After an unprecedented year of global pain, loss and uncertainty, a new report finds that 2020 marked “an epidemic of misinformation and widespread mistrust of societal institutions and leaders around the world.”
The 2021 Edelman Trust Barometer, a study published annually by global communications firm Edelman, unveiled its findings on Wednesday after conducting more than 33,000 online surveys in 28 countries between October and November 2020. The firm found that public trust had eroded even further in social institutions—which Edelman defines as government, business, non-governmental organizations (NGOs) and media—from 2019 due to the COVID-19 pandemic, global outcry against racial injustice and growing mistrust of what political leaders say and journalists report.
According to Edelman, the results revealed “a new era of information bankruptcy and a trust ecosystem unable to confront it.” It further showed that most people now rely mostly on their employers for accurate information, and trust businesses over government and media. In the U.S., trust in journalists further split among party lines in 2020.
The real-world ramifications of decreasing trust in these institutions mean that only 1 in 3 people are “ready to take the [COVID-19] vaccine as soon as possible,” and in the U.S., 57% of Americans believe the country is in the midst of a cold civil war, according to the study.
“The urgent issues confronting society require a knowledgeable public able to make choices based on unbiased information—not fear, compulsion or conspiracy theories,” said CEO Richard Edelman in an essay published alongside the report. “Every institution must play its part in restoring facts to their rightful place at the center of public discourse as the essential step to emerging from information bankruptcy.”
Trust in government diminishes after COVID-19
In the first half of 2020, government gained considerable trust from the public and was deemed the most fit institution to handle the COVID-19 pandemic, according to the study.
After conducting initial research in April, the firm later found that by May 2020, people’s trust in government waned. The world’s two largest economies, China and the U.S., saw significant drops in trust from their own citizens. From May 2020 to January 2021, the Chinese government saw a drop of 18 points. The U.S. government, which already had low trust from citizens to start, saw an additional drop of five points between May 2020 and January 2021.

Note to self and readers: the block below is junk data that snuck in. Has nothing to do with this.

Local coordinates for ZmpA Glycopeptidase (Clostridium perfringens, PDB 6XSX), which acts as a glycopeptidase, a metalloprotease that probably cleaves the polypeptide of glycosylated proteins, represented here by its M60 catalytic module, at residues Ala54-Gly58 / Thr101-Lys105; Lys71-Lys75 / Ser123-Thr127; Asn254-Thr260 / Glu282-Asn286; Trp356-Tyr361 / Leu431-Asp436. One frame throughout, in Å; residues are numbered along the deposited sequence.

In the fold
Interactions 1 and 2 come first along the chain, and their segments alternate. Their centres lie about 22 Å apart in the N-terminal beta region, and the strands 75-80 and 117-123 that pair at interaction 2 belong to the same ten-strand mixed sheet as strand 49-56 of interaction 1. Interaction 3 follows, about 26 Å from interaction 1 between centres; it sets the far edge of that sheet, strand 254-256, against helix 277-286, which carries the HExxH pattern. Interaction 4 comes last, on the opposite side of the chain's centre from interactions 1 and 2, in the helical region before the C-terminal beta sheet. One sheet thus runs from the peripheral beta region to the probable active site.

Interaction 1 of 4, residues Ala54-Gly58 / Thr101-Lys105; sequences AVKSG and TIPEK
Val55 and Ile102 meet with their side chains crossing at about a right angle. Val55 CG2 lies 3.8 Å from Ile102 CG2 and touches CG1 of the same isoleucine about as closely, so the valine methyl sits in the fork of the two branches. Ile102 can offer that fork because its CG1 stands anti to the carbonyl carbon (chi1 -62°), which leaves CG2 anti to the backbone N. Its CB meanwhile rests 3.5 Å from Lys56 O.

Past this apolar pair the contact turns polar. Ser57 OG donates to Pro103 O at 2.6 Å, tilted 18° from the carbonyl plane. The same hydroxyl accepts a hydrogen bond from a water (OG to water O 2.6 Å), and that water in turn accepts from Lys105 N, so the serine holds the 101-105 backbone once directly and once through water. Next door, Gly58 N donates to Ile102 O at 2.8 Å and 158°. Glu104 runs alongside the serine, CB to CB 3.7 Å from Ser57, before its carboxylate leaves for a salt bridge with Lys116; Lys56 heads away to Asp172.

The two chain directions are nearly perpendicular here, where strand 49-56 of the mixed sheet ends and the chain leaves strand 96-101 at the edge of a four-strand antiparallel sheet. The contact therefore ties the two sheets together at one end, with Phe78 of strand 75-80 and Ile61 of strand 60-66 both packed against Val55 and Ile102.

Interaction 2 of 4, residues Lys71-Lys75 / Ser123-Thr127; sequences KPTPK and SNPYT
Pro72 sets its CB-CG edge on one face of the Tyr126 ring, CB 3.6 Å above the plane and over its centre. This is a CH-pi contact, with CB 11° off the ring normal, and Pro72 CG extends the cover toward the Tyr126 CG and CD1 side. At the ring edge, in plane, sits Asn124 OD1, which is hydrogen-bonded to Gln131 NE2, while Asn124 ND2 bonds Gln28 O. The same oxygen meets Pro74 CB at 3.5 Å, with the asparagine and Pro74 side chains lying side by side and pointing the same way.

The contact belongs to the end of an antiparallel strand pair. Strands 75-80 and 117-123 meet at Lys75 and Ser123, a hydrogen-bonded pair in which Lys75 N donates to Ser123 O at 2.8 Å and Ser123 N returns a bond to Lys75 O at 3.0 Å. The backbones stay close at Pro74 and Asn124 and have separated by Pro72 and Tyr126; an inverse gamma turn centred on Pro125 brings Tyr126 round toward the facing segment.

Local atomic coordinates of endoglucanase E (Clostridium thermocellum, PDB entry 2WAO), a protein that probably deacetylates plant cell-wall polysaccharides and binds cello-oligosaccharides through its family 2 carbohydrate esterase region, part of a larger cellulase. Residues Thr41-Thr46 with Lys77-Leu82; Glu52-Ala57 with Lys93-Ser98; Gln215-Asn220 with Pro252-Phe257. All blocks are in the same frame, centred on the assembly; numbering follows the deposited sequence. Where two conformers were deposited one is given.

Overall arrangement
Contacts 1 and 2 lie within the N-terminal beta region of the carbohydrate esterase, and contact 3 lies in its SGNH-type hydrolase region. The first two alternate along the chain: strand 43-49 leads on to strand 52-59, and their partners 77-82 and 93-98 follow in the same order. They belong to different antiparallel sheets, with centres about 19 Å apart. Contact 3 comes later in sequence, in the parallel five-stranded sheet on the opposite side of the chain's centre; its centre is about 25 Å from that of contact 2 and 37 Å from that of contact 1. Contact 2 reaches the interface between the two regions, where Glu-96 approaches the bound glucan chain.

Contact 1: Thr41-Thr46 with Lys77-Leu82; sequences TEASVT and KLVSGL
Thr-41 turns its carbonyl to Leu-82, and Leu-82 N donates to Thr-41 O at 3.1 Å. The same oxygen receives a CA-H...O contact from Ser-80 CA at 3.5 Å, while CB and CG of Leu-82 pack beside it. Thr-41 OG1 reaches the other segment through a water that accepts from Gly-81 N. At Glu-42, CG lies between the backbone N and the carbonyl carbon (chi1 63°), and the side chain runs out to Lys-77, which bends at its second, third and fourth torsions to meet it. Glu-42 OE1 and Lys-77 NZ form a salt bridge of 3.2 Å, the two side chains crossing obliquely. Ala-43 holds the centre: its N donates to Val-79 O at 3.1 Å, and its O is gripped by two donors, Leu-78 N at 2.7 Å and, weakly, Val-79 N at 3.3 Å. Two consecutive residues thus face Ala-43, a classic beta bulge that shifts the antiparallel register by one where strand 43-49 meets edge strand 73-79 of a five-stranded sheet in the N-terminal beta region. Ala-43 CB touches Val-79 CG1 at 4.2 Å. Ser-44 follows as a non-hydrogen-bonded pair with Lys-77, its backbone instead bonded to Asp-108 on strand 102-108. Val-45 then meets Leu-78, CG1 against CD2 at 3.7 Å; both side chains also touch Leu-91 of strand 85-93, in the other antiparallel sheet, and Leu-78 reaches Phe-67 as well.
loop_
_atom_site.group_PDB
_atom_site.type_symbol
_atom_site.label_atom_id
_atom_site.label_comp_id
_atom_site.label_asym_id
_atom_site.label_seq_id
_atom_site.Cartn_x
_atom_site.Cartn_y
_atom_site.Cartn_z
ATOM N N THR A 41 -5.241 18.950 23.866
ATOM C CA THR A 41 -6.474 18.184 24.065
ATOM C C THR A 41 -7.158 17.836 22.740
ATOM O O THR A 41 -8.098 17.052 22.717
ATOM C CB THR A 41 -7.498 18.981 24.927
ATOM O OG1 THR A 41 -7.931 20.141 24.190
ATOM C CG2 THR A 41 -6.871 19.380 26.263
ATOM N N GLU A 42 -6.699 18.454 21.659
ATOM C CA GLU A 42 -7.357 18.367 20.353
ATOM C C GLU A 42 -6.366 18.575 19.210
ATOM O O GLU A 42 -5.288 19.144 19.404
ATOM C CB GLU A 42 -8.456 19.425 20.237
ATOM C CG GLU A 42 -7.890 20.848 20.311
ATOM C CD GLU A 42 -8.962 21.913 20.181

Richard Edelman pinned this erosion in trust on China’s use of censorship during the COVID-19 pandemic in his essay. He also cited officials in the U.S., Brazil and Mexico touting “miraculous cures” that were discredited while simultaneously diminishing the importance of mask wearing and social distancing in favor of reopening economies. Richard Edelman added that, “trust in the U.S. no doubt suffered a body blow,” after rioters stormed the U.S. Capitol at the behest of President Trump on Jan. 6.
As trust in government diminished, trust in business saw an increase of two points. According to Edelman, business is now trusted more than government in 18 of the countries surveyed. It also found that business was the only institution to be considered both competent and ethical, which Edelman credits to rapid vaccine distribution and the pivot to new ways of working. (The study found that the public considers NGOs to be ethical, but less competent, and both government and media to be unethical and less competent). In addition, 76% of respondents said they place higher reliance and trust in their employers.
In the U.S., trust in several institutions declined among many Republicans. Trump supporters are now far less trusting of media, government and NGOs than supporters of President-elect Joe Biden. The survey found that in 2020, trust in media among Biden supporters dropped by 3 points, while trust in media among Trump supporters declined by 15 points. Although trust in government remains low overall by both Biden and Trump supporters, the survey found that trust in the U.S. government increased by 2 points among Biden supporters, but decreased by 16 points among Trump supporters.
Overall, the study concludes that society’s pivotal institutions must act decisively to restore public trust. “Particularly in times of turbulence and volatility, trust is what holds society together and where growth rebuilds and rebounds. Every institution must play its part in restoring society and emerging from information bankruptcy.”
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